Anonymous

If I plug in PSU cable into the wallsocket, turn on the PSU switch and press power PC starts but turns itself off a few seconds later, only to turn itself on few seconds later.Not happen if I shut down after boot&turn it on. What could problem be?

2 Answers

Anonymous Profile
Anonymous answered

You most likely have a virus. Have you been looking at super sexy, hot, gay, mario porn and milkin yer rod? That could be the problem.

Natalie Holeman Profile
Natalie Holeman , More information needed, answered
Definitions:
Cold Start/Startup - a start of the device from an electrically powered down state.  By that I mean unplugged from the wall, unplugged from your UPS, or the power switch on the power supply turned off.

Warm Start/Startup - a start from a powered down status as when you do a system shutdown.  A warm boot leaves power to the system motherboard, power supply, and CPU.  This is sort of like when you turn off a modern television, there is always still a very small charge on vital components maintaining the system in a state for ready for reactivation to full operational status.

1.  At what point is the PC restarting automatically?  Is it prior to loading your operating system?

2.  Does it happen when you try entering BIOS setup?

3.  Does it only happen when you do a cold start?

4.  If you answered yes to any of those three questions, you may have a hardware problem starting.  Among the candidates are:

a).  The battery backup for your motherboard BIOS.  That is a very cheap fix as a replacement battery will cost you less than 10 dollars. 

b).  The main power supply (less likely).  This is more expensive but still reasonable depending on what hardware is on your system that it has to power and if you can do the replacement yourself or have to use someone else like the Geek Squad (last I heard they charge like $100/hour). 

c).  Your motherboard is failing, most likely a capacitor.  You should consider a new motherboard or computer.  IF it is the motherboard, if you cannot do the work yourself or someone that is a friend that will do the work for free, a new computer might be cheaper. 

Regardless if one of the three is the situation and the problem only occurs prior to the loading of the BIOS, you are unlikely to lose any data from continuing to use the system for a bit.  You should have it checked out by a knowledgeable person though. 

While in system startup, you are only reading data so no chance of data corruption on your media, there is a very small chance if you are using rotational data storage (old fashioned hard disk) for your boot device that a corrupted instruction could be sent to the boot device resulting in a head crash.  If you boot device is a USB drive, CD/DVD, SSD drive, SSD drive that plugs into a PCI-E slot or a SSD that plugs into an NVME M.2 slot, this SHOULD not be a problem (still no guarantees).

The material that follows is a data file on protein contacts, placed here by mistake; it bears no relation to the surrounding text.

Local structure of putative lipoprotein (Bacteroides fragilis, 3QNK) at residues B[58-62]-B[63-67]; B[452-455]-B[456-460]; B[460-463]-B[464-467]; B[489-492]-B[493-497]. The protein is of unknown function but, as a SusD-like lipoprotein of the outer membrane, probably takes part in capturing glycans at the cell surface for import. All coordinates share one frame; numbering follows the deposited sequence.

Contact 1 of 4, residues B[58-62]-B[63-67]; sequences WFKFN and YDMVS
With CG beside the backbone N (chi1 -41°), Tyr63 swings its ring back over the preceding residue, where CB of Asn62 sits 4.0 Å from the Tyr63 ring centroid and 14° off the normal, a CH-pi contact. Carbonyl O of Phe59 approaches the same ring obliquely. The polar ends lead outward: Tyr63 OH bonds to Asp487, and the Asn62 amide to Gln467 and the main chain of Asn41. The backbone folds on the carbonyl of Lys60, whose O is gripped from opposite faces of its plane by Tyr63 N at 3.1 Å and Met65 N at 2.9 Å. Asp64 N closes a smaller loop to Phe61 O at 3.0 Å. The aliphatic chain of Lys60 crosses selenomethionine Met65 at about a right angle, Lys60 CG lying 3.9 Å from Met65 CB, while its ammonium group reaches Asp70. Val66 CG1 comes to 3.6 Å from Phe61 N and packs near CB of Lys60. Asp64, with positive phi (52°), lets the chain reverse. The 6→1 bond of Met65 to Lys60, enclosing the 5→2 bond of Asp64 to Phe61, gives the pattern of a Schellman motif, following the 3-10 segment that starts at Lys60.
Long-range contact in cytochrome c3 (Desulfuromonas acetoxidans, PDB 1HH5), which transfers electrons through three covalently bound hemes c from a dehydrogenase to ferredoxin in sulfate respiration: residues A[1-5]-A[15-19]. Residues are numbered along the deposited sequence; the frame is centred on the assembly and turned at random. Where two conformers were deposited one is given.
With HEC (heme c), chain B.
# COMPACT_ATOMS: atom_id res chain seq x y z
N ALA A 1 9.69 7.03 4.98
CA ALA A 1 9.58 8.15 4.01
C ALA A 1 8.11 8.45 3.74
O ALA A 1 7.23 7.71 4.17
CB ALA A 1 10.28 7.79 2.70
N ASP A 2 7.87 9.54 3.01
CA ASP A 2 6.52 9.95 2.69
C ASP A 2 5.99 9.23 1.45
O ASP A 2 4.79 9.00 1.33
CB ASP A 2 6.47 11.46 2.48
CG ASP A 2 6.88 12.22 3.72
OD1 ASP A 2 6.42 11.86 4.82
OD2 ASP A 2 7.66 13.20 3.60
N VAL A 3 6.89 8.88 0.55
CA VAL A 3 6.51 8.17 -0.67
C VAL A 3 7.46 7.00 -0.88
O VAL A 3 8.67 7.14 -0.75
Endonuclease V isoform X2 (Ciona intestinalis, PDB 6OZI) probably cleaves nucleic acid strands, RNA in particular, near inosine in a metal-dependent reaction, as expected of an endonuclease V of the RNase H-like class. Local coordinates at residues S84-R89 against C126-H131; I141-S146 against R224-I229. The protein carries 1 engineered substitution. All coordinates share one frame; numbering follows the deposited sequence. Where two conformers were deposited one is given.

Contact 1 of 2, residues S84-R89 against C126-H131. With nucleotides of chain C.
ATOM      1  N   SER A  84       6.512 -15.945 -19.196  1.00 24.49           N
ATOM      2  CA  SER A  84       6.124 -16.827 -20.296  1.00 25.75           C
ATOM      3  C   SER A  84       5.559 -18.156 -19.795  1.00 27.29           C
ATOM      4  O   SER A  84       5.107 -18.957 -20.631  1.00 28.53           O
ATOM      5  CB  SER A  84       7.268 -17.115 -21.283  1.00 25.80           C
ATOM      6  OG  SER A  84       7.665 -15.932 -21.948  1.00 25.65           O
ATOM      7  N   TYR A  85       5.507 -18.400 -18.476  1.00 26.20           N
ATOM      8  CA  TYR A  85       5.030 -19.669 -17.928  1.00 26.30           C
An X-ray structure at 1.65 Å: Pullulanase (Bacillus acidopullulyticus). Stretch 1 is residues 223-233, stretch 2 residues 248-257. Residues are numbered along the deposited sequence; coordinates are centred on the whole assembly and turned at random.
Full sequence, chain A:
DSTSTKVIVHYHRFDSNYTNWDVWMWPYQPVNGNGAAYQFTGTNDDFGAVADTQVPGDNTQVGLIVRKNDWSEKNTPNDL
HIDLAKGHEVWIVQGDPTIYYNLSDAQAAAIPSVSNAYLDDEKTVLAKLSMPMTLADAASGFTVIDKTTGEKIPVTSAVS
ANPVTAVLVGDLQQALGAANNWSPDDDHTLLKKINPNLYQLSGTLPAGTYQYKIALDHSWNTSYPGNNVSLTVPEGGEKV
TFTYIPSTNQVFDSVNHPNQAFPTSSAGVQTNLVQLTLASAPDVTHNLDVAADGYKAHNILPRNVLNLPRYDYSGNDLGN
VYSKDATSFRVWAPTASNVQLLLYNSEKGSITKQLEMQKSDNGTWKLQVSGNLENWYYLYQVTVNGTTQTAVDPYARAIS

5.  If it occurs during system startup (loading of the operating system), I would suggest:  Get a copy of the latest UBUNTU Linux distribution and make a boot disk.  Try booting and running from the boot disk.  If no problems occur, your main OS has either a virus, a bad operating system patch, an operating system patch that conflicts with one of your device's firmware, a bad firmware, or you are executing a job that required a system boot to continue executing.  The last of these is least likely as it should be able to continue after any successful boot but there is the very rare exception that requires a cold start.

If you have a Windows computer, you may boot the system in safe mode.  This will prevent the installation of drivers not supplied by Microsoft.  If there are no problems, a system restore from prior to the start of the problem may fix the problem.  Other places to check are the startup folder and MSConfig but I would really expect them to always generate the problem not occasionally or only with a cold start.

6.  I can really not think of a lot of reasons for this to happen after system startup (operating system fully loaded).  The likelihood of anything other than a virus as it occurs within seconds of completion of system startup is very low.  I would suggest reloading your operating system from a know good system image or your original operating system media.  Perhaps a very knowledgeable friend can help or the Geek Squad, they will check for and clear viruses for less than $150.

7.  Have you added any new devices to your system recently?  This could be the source of the problem as the driver software may have conflicts with the operating system.  Get the most recent drivers for you specific operating system and install those drivers.

Without seeing the situation as it occurs, this is the best information I can provide.  Might I suggest that you record a video of both when the situation occurs and when it does not and then post the video on youtube with a link in the question to the video.  It would help greatly.

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